This feature is important for working in tight space where precise handling is demanded, a typical application for industrial cranes. Of course, there is nothing easier to trouble shoot or repair than a simple full-pressure hydraulic system.
The most complicated part of this crane, relatively speaking, is the load safety system. A bare bones load indicator (LI) system is standard. But it is possible to step up to a rated capacity limiter (RCL) system. Both systems, supplied by Load Systems International, are wireless. A wired, full feature LMI, provided by Rayco-Wylie, is also available as an option. This unit, which was waiting to be shipped to a refinery, included a Mercotac mercury swivel between the upper and lower, which provides longer service life in this application.
Overall width and height requirements dictate that the cab be compact, but I was surprised to find that despite my 6'5” frame, leg room was not a
problem. The cab (Image 5) is narrow, however, so plus-sized guys might feel a little cramped. The only complaint anyone can have is with the rigid straight back seat. Although I would not want to spend an eight-hour shift in there, that would not be the norm for this type of crane.
In Part One, I described the pivoting boom head design. Notice in Image 6 how the boom head position can be altered. To reposition the boom head, all you have to do is lower the block to the ground pull a torpedo-shaped pin and with one arm relocate the head in the desired position and reinsert the pin. Notice the winch that is mounted about bumper high • a great feature for improved load spotting.
All Shuttlelift Carrydeck cranes rated at 10.5 tons and below utilize a front wheel drive system. The 3339 features three steering modes: 2 wheel, 4
wheel and crab. The drive axle is provided by Carraro with a MICO-supplied SAHR brake fitted to the drive line's input shaft. Pneumatic tires are standard but both foam-filled and non-marking options are available.
GM and Cummins are the two engine options. The GM is a 70 hp, 3 liter gas model. Gas/LP is a no charge option. The Cummins is an 85 hp, 3.3 liter turbo-diesel model. The unit I reviewed was equipped with the Cummins diesel engine.
Service points on the engine were acceptable although I wouldn't want to have to replace the starter in the field. Sound from the Cummins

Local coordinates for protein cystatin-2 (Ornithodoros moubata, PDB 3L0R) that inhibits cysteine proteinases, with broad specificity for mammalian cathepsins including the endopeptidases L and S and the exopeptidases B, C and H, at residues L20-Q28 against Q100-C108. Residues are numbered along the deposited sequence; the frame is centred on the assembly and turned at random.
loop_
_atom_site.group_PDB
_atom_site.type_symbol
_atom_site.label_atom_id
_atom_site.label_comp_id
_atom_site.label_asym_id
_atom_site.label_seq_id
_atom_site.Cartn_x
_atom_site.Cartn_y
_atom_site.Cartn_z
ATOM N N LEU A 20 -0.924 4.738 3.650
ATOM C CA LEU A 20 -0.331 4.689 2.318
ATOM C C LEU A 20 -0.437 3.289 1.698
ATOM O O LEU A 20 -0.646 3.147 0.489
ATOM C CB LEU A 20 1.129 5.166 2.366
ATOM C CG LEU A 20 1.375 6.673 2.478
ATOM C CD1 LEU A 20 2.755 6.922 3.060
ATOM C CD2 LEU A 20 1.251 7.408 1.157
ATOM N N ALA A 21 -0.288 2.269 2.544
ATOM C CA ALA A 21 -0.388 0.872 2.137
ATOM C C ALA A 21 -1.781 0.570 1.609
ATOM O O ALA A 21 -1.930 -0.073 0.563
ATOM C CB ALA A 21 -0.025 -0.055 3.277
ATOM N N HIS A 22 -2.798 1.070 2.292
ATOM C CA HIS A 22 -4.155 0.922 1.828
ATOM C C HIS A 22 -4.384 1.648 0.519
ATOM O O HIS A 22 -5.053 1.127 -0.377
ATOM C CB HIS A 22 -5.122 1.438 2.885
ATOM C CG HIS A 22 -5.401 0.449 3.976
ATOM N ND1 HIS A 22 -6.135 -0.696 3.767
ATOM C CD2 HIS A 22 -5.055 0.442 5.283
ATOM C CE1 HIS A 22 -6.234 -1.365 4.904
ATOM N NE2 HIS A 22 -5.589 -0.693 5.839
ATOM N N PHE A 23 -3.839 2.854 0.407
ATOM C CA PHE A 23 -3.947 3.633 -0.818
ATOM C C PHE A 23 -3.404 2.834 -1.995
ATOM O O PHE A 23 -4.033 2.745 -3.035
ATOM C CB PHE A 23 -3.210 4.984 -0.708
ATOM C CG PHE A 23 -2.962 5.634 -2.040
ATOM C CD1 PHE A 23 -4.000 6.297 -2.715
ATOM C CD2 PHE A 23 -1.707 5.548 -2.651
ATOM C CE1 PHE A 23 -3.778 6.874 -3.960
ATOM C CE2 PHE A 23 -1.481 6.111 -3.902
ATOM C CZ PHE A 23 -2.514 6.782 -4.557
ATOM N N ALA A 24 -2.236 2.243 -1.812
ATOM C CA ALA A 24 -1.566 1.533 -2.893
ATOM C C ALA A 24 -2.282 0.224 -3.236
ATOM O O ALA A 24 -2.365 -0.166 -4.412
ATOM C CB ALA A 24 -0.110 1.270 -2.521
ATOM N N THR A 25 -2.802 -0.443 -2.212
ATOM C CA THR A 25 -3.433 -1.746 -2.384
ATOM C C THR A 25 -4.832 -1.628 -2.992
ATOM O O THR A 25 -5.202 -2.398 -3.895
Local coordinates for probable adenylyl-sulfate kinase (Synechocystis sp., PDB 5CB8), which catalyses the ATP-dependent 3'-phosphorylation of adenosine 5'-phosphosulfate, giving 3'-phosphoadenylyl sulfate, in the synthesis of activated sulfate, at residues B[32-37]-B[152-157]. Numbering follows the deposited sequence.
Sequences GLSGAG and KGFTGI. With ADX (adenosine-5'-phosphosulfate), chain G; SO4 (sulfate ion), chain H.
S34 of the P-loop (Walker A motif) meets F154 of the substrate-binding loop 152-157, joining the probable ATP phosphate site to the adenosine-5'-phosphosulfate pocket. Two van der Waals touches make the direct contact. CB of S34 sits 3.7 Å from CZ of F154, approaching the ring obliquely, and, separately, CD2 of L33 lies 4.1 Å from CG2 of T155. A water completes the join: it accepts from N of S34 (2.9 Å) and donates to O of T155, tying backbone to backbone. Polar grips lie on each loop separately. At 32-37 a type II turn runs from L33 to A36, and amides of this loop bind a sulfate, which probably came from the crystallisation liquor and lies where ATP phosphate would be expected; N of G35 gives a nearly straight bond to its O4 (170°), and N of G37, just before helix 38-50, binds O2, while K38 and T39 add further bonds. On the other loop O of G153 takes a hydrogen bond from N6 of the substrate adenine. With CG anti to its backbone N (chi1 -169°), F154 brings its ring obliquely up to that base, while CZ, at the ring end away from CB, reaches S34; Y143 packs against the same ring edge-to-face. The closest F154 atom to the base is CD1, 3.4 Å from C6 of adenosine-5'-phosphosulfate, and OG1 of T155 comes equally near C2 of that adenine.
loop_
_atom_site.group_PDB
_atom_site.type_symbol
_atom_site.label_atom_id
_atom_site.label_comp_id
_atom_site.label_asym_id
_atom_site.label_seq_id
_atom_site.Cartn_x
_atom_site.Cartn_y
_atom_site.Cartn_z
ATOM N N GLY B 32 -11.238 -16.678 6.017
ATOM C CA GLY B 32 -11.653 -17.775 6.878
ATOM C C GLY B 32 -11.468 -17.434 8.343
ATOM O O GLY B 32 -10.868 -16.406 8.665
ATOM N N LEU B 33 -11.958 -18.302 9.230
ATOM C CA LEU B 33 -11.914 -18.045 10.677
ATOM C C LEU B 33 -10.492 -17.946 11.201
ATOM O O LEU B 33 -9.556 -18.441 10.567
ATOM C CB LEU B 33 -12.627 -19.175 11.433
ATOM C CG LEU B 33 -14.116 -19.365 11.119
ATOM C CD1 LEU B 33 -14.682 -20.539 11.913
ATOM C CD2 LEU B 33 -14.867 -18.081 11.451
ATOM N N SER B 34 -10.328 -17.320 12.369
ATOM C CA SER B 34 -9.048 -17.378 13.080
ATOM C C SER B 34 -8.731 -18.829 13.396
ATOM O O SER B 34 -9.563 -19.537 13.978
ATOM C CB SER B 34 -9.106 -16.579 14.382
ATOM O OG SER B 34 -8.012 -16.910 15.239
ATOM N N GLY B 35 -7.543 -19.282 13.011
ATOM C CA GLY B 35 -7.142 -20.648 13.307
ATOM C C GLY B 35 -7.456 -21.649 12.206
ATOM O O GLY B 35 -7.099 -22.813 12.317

engine was minimal thanks in part to a tight engine enclosure, an important feature for the people working around the crane. An optional enclosed cab, equipped on the test unit, also helped to limit noise.
Full pressure operational valves are supplied by Husco. A four-speed forward and reverse synchromesh transmission is supplied by JCB subsidiary I.T.L. This engine-transmission combo produces a fast maximum travel speed of 22.2 mph. To power all the boom and steering functions the engine is coupled to a pair of supply pumps. First in line is a variable displacement piston pump with a through shaft that drives the two-section gear pump.
A base model is listed at $100,500 and the target market has been identified as being primarily rental service. With only a handful of suppliers of these pocket-sized cranes, there are opportunities to carve out and develop a niche market with better than average returns. Whether you call it an industrial crane or a carry deck crane this is a quality product with tons (9 tons to be exact) of ability.
- The 3339 is able to pick a 9-ton load and swing the boom throughout its 360 degrees of continuous rotation while on outriggers.
- The boom head can be easily pivoted into one of five different positions for a wide range of operating boom angles.
- This model is simple to service and simple to operate.
- The compact cab is room enough, but the rigid straight back seat is less than comfortable.
- Service points on the engine were acceptable although I wouldn't want to have to replace the starter in the field.
High quality construction and simple design are paired together with features ideal for the rental market.